I don’t understand why it is outdated now and not back then. There have been advances in the science behind understanding the effects of the items contained in the WoW, but their actual effects on us haven’t changed. It’s not like now that we understand it all better (or so we think), it’s okay for us to disregard many of the proscriptions. Either the revelation was inspired or it wasn’t, and that’s what it all boils down to.
There are a lot of things that were Mosaic law, but it doesn’t mean that anything that had to do with Mosaic law no longer has any legitimacy. Faith, repentance, and baptism were part of Mosaic law. So were the ten commandments. Should we ignore them all because they were part of Mosaic law?
The problem with relaxing on these things and only acting when there becomes a problem is that these things are addictive and it is hard for many people to moderate.
And while we could say that people who are overweight are obviously not keeping the WoW, there are people who are not overweight who do not keep the WoW either. Trust me. I know first-hand that you can eat unhealthy and not be overweight. So, how can that part of the WoW be enforced? It can’t. It’s up to the individual to make that judgement for themselves. It is also one of those things that isn’t so clearly defined and not as easy to live as a strict prohibition is.
As far as looking down on WoW breakers, how do you know? Are you someone who looks down on a WoW breaker? Having two parents who have been WoW breakers all my life, I know a little bit about what it’s like. I think what you may be mistaking for looking down on, may probably be more accurately described as being uncomfortable about. It’s uncomfortable when you know a member who is breaking the WoW because you don’t know their story. My parents are probably a rarity in the church. Smokers, coffee and tea drinkers, with strong testimonies who haven’t given up after all these years. My mom finally quit last year and was able to finally attend the temple. But I don’t think that most people look down on them. In fact, I believe that they are very much loved by many and have received a great deal of support by members of their ward. I think the difference is that they haven’t tried to hide or deceive others about their problems. They’ve been honest. You can’t fault someone who with a weakness who is honest and is trying very hard to do better. And my parents have never complained that the WoW should be relaxed because they are good, faithful members in every other respect. They believe strongly in the WoW and that if they were going to attend the temple, then it would be up to them to meet the challenge. There are a lot of lessons to be had from learning to deal with adversity and overcome challenges and you think we should do away with that so it can be easier for people to go to the temple? If that’s what you think, then I think you are missing the bigger picture of what the temple is about.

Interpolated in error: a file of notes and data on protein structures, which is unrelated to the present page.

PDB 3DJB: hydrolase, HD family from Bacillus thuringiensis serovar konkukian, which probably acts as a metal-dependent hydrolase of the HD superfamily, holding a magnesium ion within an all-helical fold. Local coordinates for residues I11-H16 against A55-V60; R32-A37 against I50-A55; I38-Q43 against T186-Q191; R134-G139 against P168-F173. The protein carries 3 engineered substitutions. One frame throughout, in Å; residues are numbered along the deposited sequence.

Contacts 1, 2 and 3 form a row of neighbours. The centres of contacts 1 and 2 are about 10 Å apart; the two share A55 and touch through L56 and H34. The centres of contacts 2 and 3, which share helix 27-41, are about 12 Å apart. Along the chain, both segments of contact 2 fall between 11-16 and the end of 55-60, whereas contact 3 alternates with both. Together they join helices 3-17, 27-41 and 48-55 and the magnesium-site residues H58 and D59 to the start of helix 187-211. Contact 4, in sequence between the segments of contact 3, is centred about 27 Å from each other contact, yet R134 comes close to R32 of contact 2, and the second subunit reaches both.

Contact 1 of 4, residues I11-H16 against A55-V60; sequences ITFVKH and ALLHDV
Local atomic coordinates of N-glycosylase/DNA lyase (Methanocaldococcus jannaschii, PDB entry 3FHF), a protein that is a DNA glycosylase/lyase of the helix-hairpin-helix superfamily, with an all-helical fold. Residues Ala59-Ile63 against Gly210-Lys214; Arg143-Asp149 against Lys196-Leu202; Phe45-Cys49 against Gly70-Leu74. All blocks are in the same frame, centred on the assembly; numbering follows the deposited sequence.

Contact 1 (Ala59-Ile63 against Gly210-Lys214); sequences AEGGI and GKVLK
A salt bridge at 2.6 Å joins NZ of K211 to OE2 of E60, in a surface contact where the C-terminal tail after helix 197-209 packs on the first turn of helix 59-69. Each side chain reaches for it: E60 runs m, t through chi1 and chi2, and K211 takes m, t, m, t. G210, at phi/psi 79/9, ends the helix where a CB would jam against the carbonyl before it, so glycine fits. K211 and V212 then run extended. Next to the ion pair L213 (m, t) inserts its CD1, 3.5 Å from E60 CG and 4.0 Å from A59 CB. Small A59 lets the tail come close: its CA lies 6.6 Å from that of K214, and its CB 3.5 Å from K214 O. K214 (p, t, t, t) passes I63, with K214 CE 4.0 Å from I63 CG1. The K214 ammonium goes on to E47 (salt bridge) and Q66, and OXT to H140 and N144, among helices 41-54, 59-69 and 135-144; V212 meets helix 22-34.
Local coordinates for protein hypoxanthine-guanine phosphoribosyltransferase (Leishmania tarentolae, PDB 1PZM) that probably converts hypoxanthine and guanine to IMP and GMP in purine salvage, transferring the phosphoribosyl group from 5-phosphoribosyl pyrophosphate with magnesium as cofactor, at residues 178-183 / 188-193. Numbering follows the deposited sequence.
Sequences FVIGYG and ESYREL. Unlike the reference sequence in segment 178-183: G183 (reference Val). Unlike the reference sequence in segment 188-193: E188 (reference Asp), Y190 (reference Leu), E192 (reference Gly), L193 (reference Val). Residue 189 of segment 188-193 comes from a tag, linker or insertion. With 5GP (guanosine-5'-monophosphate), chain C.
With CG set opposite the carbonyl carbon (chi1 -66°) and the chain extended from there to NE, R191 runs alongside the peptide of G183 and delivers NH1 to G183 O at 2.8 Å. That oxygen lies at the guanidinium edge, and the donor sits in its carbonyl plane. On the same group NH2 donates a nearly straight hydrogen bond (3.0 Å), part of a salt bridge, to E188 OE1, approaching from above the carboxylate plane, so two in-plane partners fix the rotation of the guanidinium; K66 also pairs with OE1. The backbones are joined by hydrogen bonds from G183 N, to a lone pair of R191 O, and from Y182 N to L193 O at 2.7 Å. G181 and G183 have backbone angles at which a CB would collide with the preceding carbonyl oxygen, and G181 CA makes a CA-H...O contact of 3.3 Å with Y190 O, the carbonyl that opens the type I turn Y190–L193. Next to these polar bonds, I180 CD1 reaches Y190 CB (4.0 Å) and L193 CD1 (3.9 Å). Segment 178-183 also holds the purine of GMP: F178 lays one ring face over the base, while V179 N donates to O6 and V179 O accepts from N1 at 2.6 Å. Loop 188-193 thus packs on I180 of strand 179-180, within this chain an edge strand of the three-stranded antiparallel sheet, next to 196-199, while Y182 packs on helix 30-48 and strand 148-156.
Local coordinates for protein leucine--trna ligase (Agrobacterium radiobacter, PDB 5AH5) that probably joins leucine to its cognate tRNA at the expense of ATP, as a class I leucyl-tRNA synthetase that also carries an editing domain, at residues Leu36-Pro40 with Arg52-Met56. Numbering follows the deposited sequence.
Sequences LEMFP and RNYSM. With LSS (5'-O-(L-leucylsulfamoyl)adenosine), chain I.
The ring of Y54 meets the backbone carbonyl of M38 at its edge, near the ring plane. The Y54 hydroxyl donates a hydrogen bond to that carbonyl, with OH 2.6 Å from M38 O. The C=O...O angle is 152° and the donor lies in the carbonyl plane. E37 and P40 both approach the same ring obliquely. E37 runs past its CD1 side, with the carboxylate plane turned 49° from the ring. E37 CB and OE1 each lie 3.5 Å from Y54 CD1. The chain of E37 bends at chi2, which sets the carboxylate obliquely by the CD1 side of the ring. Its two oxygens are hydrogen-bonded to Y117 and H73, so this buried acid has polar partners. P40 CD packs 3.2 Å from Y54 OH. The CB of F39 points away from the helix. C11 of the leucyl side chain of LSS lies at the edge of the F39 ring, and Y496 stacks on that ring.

Tara, that’s a great story. Being the only member in my family, I can somewhat relate (except for the part about my parents having a strong testimony). I can actually imagine how it felt for you when your mom finally quit and made it to the temple. Nothing said here or anywhere else will change that.
Think about how hard it was for your mom to quit smoking and drinking tea and coffee. Now Imagine how much harder it would be to do the same thing, if abstaining from those things were council instead of commandment. Some would not do it, but I suspect many would. Many (like yourself) don’t drink caffeinated sodas when it is only council.
I’m not missing the bigger picture of what the temple is about. You have to admit that you lean heavily on the TBM side of almost every discussion. I’m not saying that’s bad, its just fact. I think you would defend practices like the ban on priesthood, polygamy, blood atonement, etc. if they were still being practiced today (even though though they were false doctrine) simply because the church said so. Faith is one thing. Blind faith is an entirely different thing.
JS wasn’t preparing the people for the WoW becoming a commandment. That is a tale that someone made up along the way. JS didn’t even follow it.
TBM yes, and proud of it! But why is it that the TBM view is blind faith? Why can’t it be inspired faith?
It can, but often it is blind.
I’ll give you the benefit of the doubt.
Fair enough. We’ve been down the faith road before and didn’t get very far, so I guess there’s no point revisiting it, is there? I’m just glad to see you acknowledge the possibility of inspired faith. You’ve never left me with the impression that you believe in inspiration.
I absolutely believe in inspiration. I’m just not sure of the source.
I loved the rum cake story when I read the McKay book. Literally laughed out loud. Great representation of why I like McKay…the attempt at ex’ing McMurrin is my other favorite McKay story.